The Rhino Guardians Review

Screen Shot 2018-12-05 at 1.33.28 PM
AKA: N/A
Genre: Documentary
Year Released: 2017
Distributor: Unlicensed
Origin: New Zealand/South Africa

Running Time: 5 minutes
Rating/Recommended Audience: PG

Related Films/Series: N/A
For Fans Of: Blue Gold, Black Gold, Trashed

Notes:
-This film is streaming on Vimeo.

-You can support The Black Mamba group here. Help them fight against poachers.
Fun Facts:

-The Rhino Guardians was a Vimeo Staff Pick.

-The Black Mambas are the first all-female anti-poaching unit in the world.

-The Rhino Guardians won awards such as the Best Documentary Short and Best Cinematography at the Indie Film Awards in 2018.


Here comes an unexpected recurring phenomenon on Iridium Eye. I’m reviewing another short film involving a country from Oceania co-producing something with South Africa. For those that don’t remember, I reviewed Inja which was an Australian/South African film that was part of Film Movement’s Art of the Short Film compilation DVD. Unlike that film, this one’s a documentary and directed by a New Zealander Dan Sadgrove. You might remember that name since I reviewed one of his other shorts called A Dream Dressed in Black.

Let’s check out this project from Dan Sadgrove involving one of the most unique anti-poaching task forces out there.

The Rhino Guardians takes place in Hoedspruit, South Africa at the Balule Nature Reserve. That reserve is protected by The Black Mambas consisting of some of the bravest women in the country trying to deter poachers from hunting the animals, namely rhinos as the title states. These poachers have been killing these pachyderms to steal their horns and sell them as ivory on the black market. The Black Mambas aren’t having it and do their best to save these creatures. Besides being an all-female anti-poaching corps, they have other unique things going for them because they’re unarmed, educate others, and come from lower-class backgrounds.

One thing I give major props to Dan Sadgrove is that he has some of the best production I’ve seen from an indie director. The camera work is spot-on and the cinematography is something that would make even Hollywood directors take notice. Come on, if someone like Clint Eastwood, Jon Favreau, or Martin Scorsese made The Rhino Guardians, then all these Mainstream-monger losers would rave nonstop before demanding them to get an Oscar for best Short Documentary. The usage of natural earth tones and coloration really add to the visuals. Besides all of that, I enjoyed a ton of the stories that The Black Mambas told. Those women deserve respect for giving their all to protect the animals. It also shows that even people from disadvantaged walks of life can do great things and it’s done in a believable way instead of something that’s incredibly cheesy like so many Hollywood movies. Those messages are inspiring. I also liked the music where it used ambient and post-rock tracks that weren’t overbearing at all. Those aspects made this documentary work for me.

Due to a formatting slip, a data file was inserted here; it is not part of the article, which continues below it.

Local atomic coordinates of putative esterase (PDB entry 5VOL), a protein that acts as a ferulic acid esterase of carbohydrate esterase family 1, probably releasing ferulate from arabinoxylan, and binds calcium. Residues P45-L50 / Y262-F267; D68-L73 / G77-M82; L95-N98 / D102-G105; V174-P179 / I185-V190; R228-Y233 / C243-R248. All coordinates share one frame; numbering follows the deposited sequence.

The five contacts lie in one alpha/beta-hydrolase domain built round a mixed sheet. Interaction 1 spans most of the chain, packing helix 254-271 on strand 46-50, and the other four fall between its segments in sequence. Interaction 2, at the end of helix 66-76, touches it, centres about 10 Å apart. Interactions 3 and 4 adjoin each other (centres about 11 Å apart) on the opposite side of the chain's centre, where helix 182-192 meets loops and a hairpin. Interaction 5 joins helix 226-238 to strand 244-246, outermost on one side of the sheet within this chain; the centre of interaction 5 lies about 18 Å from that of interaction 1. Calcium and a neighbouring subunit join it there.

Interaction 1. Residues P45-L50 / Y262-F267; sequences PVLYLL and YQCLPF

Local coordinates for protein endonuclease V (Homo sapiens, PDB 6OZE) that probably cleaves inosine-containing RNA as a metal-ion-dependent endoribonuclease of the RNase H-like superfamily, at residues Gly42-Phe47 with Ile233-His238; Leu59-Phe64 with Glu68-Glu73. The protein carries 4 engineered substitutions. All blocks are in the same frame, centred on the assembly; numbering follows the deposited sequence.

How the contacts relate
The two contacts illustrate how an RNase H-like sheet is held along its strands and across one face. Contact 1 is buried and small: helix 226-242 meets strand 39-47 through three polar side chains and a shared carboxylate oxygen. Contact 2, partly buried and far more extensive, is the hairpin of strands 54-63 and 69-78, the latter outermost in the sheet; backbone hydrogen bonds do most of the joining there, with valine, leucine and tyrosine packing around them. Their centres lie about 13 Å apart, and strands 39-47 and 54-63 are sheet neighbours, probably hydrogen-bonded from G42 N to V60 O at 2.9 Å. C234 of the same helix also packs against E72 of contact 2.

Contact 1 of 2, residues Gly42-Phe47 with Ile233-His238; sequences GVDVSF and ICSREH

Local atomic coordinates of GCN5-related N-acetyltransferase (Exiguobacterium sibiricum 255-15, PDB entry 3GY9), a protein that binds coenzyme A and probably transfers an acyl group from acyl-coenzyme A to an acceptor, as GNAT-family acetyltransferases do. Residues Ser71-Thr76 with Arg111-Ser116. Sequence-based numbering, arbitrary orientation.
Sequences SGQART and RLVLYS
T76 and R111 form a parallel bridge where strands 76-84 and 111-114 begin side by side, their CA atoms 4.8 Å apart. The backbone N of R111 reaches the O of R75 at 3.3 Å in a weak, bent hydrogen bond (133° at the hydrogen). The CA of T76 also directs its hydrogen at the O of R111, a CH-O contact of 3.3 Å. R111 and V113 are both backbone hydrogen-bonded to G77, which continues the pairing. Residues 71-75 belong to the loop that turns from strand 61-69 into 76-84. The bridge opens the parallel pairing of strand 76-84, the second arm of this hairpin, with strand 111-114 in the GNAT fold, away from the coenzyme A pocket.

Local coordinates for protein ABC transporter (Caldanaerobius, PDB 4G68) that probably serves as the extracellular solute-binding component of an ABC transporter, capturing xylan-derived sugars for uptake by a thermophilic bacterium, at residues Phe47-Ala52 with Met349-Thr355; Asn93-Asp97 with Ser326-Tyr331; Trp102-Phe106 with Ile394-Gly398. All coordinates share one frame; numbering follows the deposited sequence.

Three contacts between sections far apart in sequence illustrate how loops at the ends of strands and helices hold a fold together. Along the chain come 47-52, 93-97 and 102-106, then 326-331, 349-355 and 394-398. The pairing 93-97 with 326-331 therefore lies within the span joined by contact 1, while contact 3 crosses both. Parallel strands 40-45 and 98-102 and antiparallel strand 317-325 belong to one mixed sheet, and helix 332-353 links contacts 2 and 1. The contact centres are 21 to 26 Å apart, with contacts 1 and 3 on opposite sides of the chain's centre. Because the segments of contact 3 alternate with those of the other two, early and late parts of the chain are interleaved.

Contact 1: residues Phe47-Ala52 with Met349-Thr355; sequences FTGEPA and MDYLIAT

The Rhino Guardians does fall short in some factors though. For starters, this film was too short. I would’ve liked to have seen a subject like this with double or triple the running time as so much could be shown and explained with the issues at hand. I also thought there were missing story and interview opportunities going on. What inspired the women to fight against poaching? How did they do everything to rise up to make this unit? Will any of them address the ramifications of post-Apartheid South Africa that lead to there being inequality that still affects the majority of that country to this day? There were so many unanswered questions that I would’ve liked to have known about with The Black Mambas.

The Rhino Guardians is certainly a good find from Vimeo. Dan Sadgrove’s production and camera work shines very well here with the saturation, slow-mo effects, and vast background shots. The story of The Black Mambas is certainly an inspiring one that could touch many a viewer. The originality of this subject deserves to be mentioned as it’s far from some corny environmental/conservation documentary. I do wish that some aspects of the task force’s stories were mentioned or brought up though. The Rhino Guardians is a good watch nonetheless and I hope these women keep on fighting the good fight.


Adjustable Point System:

Add 1-2 points if you like nature or environmental documentaries.
Add 1 point if you like inspirational stories.
Subtract 1-2 points if you don’t care about poaching stories.

Pros:
-Phenomenal camera work and cinematography
-Great stories from The Black Mambas
-Environmental message that isn’t preachy or forced

Cons:
-Lack of some important questions asked
-Way too short
-Needed some more representation from additional Black Mambas

Final Score: 7/10 points

Content Warning: The Rhino Guardians is one of the more safe documentaries, but there are some reservations. Some of the scenes involve rhinos with missing or damaged horns which can be unsettling to see given the obvious reasons how they ended up that way. There’s also imagery with guns and machetes going on even though there’s no obvious violence shown onscreen.

-Curtis Monroe

All photos used under US “Fair Use” laws. The Rhino Guardians is property of Dan Sadgrove. The screenshot is from Vimeo and is property of Dan Sadgrove.

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